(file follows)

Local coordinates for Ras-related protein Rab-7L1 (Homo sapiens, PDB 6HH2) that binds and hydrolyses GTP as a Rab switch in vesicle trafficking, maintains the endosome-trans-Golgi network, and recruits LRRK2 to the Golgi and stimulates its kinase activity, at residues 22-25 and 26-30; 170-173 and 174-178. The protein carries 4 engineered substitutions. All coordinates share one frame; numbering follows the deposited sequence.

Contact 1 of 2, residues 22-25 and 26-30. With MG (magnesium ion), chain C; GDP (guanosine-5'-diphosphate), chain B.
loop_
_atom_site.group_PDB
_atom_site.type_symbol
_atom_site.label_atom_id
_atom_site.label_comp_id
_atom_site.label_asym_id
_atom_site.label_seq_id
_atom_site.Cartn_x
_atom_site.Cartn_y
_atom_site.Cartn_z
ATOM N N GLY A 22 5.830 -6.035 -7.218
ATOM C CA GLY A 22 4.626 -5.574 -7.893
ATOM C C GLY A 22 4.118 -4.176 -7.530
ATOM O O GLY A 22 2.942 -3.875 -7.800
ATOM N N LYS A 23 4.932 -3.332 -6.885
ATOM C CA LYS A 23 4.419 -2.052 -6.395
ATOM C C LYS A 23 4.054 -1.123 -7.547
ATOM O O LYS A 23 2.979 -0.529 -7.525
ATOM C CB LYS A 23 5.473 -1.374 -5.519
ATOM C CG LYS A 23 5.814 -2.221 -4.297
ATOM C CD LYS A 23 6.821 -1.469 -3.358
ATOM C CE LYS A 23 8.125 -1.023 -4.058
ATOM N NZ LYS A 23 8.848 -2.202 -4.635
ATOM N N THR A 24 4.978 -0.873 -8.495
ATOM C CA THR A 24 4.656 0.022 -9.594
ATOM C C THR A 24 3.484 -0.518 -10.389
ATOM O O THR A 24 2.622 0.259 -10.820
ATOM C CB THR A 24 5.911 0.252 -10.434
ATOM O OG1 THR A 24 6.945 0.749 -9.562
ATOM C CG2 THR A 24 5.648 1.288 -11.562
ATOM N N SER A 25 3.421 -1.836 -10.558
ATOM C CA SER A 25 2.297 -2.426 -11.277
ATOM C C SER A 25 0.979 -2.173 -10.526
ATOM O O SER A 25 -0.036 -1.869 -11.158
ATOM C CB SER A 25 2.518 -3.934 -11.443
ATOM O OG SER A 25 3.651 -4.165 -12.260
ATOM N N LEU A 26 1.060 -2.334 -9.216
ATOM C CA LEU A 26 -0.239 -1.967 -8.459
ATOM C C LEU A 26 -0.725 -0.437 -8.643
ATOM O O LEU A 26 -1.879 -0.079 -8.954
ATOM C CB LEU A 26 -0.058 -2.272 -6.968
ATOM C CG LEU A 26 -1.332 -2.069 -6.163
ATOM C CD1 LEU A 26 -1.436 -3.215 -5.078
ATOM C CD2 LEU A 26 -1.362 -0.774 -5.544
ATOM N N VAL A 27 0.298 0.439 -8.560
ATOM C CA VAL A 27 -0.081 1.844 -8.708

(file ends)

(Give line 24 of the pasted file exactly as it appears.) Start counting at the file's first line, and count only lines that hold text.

ATOM C CE LYS A 23 8.125 -1.023 -4.058